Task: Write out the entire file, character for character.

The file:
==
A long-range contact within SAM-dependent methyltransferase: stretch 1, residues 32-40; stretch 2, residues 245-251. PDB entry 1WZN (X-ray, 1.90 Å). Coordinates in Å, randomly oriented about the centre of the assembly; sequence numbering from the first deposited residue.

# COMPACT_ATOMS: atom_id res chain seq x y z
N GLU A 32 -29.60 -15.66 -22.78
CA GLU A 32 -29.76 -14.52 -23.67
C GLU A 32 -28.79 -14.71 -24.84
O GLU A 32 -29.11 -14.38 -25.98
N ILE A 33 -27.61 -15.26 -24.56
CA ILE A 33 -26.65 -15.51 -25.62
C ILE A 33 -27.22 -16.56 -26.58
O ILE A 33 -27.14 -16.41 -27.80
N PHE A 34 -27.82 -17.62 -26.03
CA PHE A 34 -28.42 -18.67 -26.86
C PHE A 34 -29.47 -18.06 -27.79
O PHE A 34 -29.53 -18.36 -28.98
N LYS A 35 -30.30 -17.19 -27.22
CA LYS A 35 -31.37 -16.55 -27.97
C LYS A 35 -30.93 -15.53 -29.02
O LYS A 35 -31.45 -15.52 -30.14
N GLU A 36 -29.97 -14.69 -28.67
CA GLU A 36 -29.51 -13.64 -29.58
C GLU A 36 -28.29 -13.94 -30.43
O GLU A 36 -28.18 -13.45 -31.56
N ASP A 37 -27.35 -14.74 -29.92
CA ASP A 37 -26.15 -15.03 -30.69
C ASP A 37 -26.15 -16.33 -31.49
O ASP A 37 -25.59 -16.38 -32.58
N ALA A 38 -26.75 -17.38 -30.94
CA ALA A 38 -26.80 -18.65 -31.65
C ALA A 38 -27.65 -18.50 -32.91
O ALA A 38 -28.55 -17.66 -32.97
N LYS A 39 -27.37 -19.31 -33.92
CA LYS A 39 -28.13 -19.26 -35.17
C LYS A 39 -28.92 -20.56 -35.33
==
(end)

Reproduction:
A long-range contact within SAM-dependent methyltransferase: stretch 1, residues 32-40; stretch 2, residues 245-251. PDB entry 1WZN (X-ray, 1.90 Å). Coordinates in Å, randomly oriented about the centre of the assembly; sequence numbering from the first deposited residue.

# COMPACT_ATOMS: atom_id res chain seq x y z
N GLU A 32 -29.60 -15.66 -22.78
CA GLU A 32 -29.76 -14.52 -23.67
C GLU A 32 -28.79 -14.71 -24.84
O GLU A 32 -29.11 -14.38 -25.98
N ILE A 33 -27.61 -15.26 -24.56
CA ILE A 33 -26.65 -15.51 -25.62
C ILE A 33 -27.22 -16.56 -26.58
O ILE A 33 -27.14 -16.41 -27.80
N PHE A 34 -27.82 -17.62 -26.03
CA PHE A 34 -28.42 -18.67 -26.86
C PHE A 34 -29.47 -18.06 -27.79
O PHE A 34 -29.53 -18.36 -28.98
N LYS A 35 -30.30 -17.19 -27.22
CA LYS A 35 -31.37 -16.55 -27.97
C LYS A 35 -30.93 -15.53 -29.02
O LYS A 35 -31.45 -15.52 -30.14
N GLU A 36 -29.97 -14.69 -28.67
CA GLU A 36 -29.51 -13.64 -29.58
C GLU A 36 -28.29 -13.94 -30.43
O GLU A 36 -28.18 -13.45 -31.56
N ASP A 37 -27.35 -14.74 -29.92
CA ASP A 37 -26.15 -15.03 -30.69
C ASP A 37 -26.15 -16.33 -31.49
O ASP A 37 -25.59 -16.38 -32.58
N ALA A 38 -26.75 -17.38 -30.94
CA ALA A 38 -26.80 -18.65 -31.65
C ALA A 38 -27.65 -18.50 -32.91
O ALA A 38 -28.55 -17.66 -32.97
N LYS A 39 -27.37 -19.31 -33.92
CA LYS A 39 -28.13 -19.26 -35.17
C LYS A 39 -28.92 -20.56 -35.33